|Fire and Ice: Puritan and Reformed Writings|
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by A. A. Hodge
I think the first essential mark of the difference between true and false assurance is to be found in the fact that the true works humility. There is nothing in the world that works such satanic, profound, God-defiant pride as false assurance; nothing works such utter humility, or brings to such utter self-emptiness, as the child-like spirit of true assurance. Surely this can be known. If a person is self-confident, there is self-assurance; if there is any evidence of pride in connection with his claim, it is a most deadly mark- it is the plague-spot which marks death and corruption. But if there is utter humility, you have the sign of the true spirit.
This will manifest itself in connection with another mark. If one is really united to Christ in a union so established that Christ is indeed in possession of the soul, the whole consciousness will be taken up with what I would call Christ-consciousness, and there will be no self-consciousness. Little children are very prompt to show their character. There is a great difference in them. Bring a child into a room. She comes thinking about nothing in particular, looking at her mother, then looking at the guests or anything that objectively strikes her, not thinking of herself. That is pure, sweet, and lovely. She grows older, and she comes to think of herself and what people think of her, and her manner has lost its unconsciousness. A great deal of what you call bashfulness is rottenness at the heart; it is self-consciousness. Nothing in the world so tends to defile the imagination, to pervert the affections, and to corrupt the morals, as self-consciousness. You know it is connected with every diseased and morbid action of the body.
A young woman told me that she wanted the witness of the Spirit, and she talked about it everlastingly; she wanted to tell her own experience and feelings always. I told her she must forget herself, not think of her own feelings. The man who is talking about his love unceasingly has no love; the man who is talking about his faith unceasingly has no faith: the two things cannot go together. When you love, what are you thinking about? Are you not thinking about the object of your love? And when you believe, what are you thinking about? Why, the object that you believe. Suppose you ask yourself, 'Am I believing?' Why, of course you are not believing when you are thinking of believing. No human being believes except when he thinks about Christ. Am I loving? Of course I am not loving when I am thinking about loving. No human being loves except when he is thinking about Christ as the object of his love.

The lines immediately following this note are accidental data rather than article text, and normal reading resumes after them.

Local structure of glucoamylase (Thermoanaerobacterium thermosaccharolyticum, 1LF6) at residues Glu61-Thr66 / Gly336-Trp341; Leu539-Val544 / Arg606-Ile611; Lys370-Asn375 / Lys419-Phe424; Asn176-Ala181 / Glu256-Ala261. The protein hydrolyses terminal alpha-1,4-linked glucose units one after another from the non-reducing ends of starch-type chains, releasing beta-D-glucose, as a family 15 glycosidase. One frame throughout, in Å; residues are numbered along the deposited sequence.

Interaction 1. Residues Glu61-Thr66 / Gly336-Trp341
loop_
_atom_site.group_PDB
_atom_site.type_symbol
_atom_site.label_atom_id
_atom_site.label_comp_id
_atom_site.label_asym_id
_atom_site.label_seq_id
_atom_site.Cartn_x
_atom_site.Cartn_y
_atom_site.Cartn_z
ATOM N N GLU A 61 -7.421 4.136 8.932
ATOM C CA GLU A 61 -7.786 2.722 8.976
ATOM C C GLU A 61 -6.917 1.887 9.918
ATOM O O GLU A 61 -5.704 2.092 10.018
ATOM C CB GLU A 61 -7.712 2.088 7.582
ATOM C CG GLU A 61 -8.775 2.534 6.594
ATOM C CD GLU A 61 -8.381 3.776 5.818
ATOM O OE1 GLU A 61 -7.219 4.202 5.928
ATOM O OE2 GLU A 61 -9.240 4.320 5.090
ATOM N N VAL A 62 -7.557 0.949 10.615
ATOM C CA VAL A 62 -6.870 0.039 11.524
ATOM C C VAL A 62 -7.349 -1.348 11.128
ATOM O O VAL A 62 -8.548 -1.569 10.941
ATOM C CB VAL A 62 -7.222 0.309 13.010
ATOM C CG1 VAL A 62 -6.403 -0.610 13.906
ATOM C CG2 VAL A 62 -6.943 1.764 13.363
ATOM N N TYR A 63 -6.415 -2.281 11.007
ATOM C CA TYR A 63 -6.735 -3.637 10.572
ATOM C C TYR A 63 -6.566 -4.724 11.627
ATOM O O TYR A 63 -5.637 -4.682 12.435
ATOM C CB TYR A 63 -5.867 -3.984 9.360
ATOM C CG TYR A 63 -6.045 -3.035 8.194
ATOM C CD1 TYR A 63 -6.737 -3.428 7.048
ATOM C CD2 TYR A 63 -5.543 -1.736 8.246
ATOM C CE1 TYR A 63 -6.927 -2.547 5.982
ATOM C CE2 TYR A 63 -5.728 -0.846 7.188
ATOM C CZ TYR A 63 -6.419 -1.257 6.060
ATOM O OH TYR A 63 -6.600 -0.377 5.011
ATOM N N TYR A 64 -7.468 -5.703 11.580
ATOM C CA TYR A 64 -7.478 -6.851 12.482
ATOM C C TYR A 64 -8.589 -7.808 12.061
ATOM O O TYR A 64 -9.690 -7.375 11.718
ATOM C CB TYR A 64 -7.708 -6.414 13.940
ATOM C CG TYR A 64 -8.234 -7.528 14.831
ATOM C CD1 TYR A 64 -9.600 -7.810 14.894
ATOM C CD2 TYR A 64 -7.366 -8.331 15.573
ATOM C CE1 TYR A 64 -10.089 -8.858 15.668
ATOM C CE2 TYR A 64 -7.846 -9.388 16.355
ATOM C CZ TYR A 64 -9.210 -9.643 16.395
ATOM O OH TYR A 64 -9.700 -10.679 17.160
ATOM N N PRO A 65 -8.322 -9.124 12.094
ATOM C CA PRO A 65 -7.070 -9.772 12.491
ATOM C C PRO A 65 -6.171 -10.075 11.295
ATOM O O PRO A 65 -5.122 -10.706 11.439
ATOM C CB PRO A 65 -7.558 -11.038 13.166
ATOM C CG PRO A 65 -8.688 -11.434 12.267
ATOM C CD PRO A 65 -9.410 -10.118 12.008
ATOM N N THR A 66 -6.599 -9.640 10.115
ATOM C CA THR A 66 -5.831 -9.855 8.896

In Virginia I once saw one human being in whom there was the perfect work of grace, as far as I could see as her pastor, and I was intimate with her six years. Even on earth she was one of those who had made their garments white in the blood of the Lamb, and she seemed always to walk upon the verge of heaven. I never heard her speak of any one particular of her character or of her own graces. I have come out of the pulpit when the congregation had gone, and have found her upon her knees in her pew, absolutely unconscious of all external objects, so far was she absorbed in worship. When I roused her from her trance, she cried instantly, 'Is He not holy? Is He not glorious? Is He not beautiful? is He not infinite?' She did not speak of her own love or of her feelings.
A great deal of Perfectionism is rotten to the core. All self-consciousness is of the very essence and nature of sin. Then, again, true confidence leads necessarily to strong desires for more knowledge and more holiness, for unceasing advances of grace.
I was told once, in a congregation where I preached, that I need not tell a certain young man anything about religion; he had finished it - that is, that, having finished it, he found nothing else to do. That is what the word 'perfect' means. Now, when a man has finished eternal life, when he has finished learning all the revelation of God, when he has experienced all the infinite benefits of Christ's redemption, when he has finished all the mysterious work of the Holy Ghost in his heart, he ought to be annihilated. There is no place in heaven or on earth for such a man.
But a man who really has the love of God in his heart is always
reaching forward to the things which are before. The more he loves,
the more he wants to love; the more he is consecrated, the more
consecration he longs for. He has grand ideas and grand aims,
but they lie beyond him in heaven.
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